How we help you…………
But from a design point of view, the ambulance has seen little change in the past 30 years or so.
Ambulances were used in the Crimean War just to cart soldiers back from the front line and there has been little change in their function since then.
Three years ago the UK Ambulance service responded to nearly 8 million call outs yet 40% of these didn’t need A&E treatment such is the high quality level of care and treatments available from the paramedic nowadays.Paramedics can prescribe and administer drugs and can discharge their clients on the scene.
So, similar to many other current purchases that the NHS have to make, the purchase of an ambulance requires a constant re-assessment of changing needs and demands.
We work with you
This is where liaison with your local procurement professionals should help you. One of the single biggest purchases we have to make is that of buying an ambulance and we are typically experienced in working alongside health professionals to collaborate in making such evaluations.
We regard this evaluation of the procurement as critical to its success and we know that partnering with the healthcare professional and understanding the objectives of the purchase is fundamental to achieving that success. Indeed we have procurement officers who themselves are experts in their respective areas and we utilise this expertise whenever possible.
What will the vehicle be used for? The need for it to be Basic Life Support (BLS) or Advanced Life Support (ALS) will determine the level of equipment needed. Basic Life Support, non-rescue vehicles, require less equipment to be carried and therefore a smaller vehicle may be used.
Again, will the ambulance for rescue or transport only? Rural or urban? Country usage use may also require the need to carry additional equipment.
What else do we consider?
Given the expense involved and the length of time the ambulance may be in service we have to be aware of the many factors other than those of the clinical requirements in order to come to a decision.
One critical element is that of standardisation and what is recognised as a certified level of quality assurance.
The CEN standard, or BS EN 1789:2000 – Medical Vehicles and their Equipment – Road Ambulances, is a voluntary standard. However, due to the importance of the requirements for ensuring the safety of both patients and paramedics, it has been widely viewed as a purchasing requirement for new ambulances and has therefore been widely adopted within the health industry.
And that is just our starting point.
Historically ambulances have never been designed to maximize fuel efficiency. However,partly due to current emission standards,fuel economy is a hot topic and is one we have to take into serious consideration when checking the features list of an ambulance. Engine size and performance have to be married against economy and many elements come into play when making comparisons. Manufacturer’s economy figures are irrelevant when the extra weight of structural enhancements, equipment and personnel is added to the vehicle.Specifying the implementation of lightweight composite materials has to be weighed against extra cost to achieve such a conversion.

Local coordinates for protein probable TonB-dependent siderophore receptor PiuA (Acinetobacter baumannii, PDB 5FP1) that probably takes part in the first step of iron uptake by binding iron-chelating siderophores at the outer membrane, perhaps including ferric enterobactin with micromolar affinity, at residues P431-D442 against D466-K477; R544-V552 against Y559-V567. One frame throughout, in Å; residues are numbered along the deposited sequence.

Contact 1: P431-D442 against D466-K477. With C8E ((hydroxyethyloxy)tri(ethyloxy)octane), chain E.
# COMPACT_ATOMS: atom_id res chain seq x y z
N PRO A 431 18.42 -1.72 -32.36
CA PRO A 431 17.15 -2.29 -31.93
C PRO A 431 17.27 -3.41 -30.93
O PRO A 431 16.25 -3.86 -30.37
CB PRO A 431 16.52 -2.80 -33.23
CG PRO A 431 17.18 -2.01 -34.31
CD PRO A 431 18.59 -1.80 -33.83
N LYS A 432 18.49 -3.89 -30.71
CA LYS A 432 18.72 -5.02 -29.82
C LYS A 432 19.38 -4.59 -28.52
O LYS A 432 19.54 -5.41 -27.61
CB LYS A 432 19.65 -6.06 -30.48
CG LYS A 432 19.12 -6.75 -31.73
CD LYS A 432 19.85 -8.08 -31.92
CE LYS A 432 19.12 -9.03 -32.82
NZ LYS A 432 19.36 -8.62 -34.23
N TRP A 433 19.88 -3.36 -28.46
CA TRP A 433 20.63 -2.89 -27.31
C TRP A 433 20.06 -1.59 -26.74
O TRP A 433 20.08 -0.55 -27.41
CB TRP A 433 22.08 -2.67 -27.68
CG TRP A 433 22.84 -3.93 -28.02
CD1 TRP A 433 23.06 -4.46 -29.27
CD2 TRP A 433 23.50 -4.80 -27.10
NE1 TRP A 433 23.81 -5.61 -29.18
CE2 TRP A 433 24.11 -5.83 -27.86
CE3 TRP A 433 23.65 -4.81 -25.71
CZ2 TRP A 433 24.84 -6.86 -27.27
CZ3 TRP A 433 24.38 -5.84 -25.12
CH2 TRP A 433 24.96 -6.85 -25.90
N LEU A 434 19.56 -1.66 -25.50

Not all ambulances are created equal. As referred to above they don’t all have the same quality of reinforcement which is integral to an emergency vehicle that spends its life dealing with life and death situations which obviously increase its chances of another accident.
Re-enforcement materials are generally out of sight and part of the basic build of the vehicle. We ensure that Ambulance converters have our minimum standard of essential reinforcement in the vehicle which is a far higher requirement than the usual build.
Extra safety factors
We pay a lot of attention to how personnel and equipment will be secured in the patient compartment. We evaluate whether medics can perform most of their job without the need to leave a safe, secure position. This has not been the standard in the ambulance industry, but in recent years there has been a big push to improve safety for the vehicle occupants.
Availability of parts
There are regulations that address the availability of parts including vehicles manufactured outside the country. However, with the possible impact in turn on parts manufacturers, this is something you should be aware of and question the manufacturer on.
Life of vehicle
There are two practical vehicle “lives.” The first relates to how long you will use the vehicle for. Sometimes this is determined by contract or regulation. In many areas this has been shortened to three years. Other services will base this on internal policy and experience. The second practical life of the vehicle is its aftermarket use. An ambulance that is used for only three years is still a high value vehicle; for some companies as a primary response vehicle, for others a sound back-up vehicle.
All the items above will impact the price you pay. Changing from diesel vehicles will require a change in parts. Incorporating safety features also costs money. But the bottom line is that if you want a structurally sound, safe and green vehicle, it will cost more upfront to purchase. But it will have paybacks. You will save on fuel and, depending on what you choose, you may be able to expect fewer or less severe injuries based on safety design. Only you know your individual reimbursement rates and percentages. Only you can decide whether you will receive a return on your investment but we’ll work with you every step of the way to make your decision easier.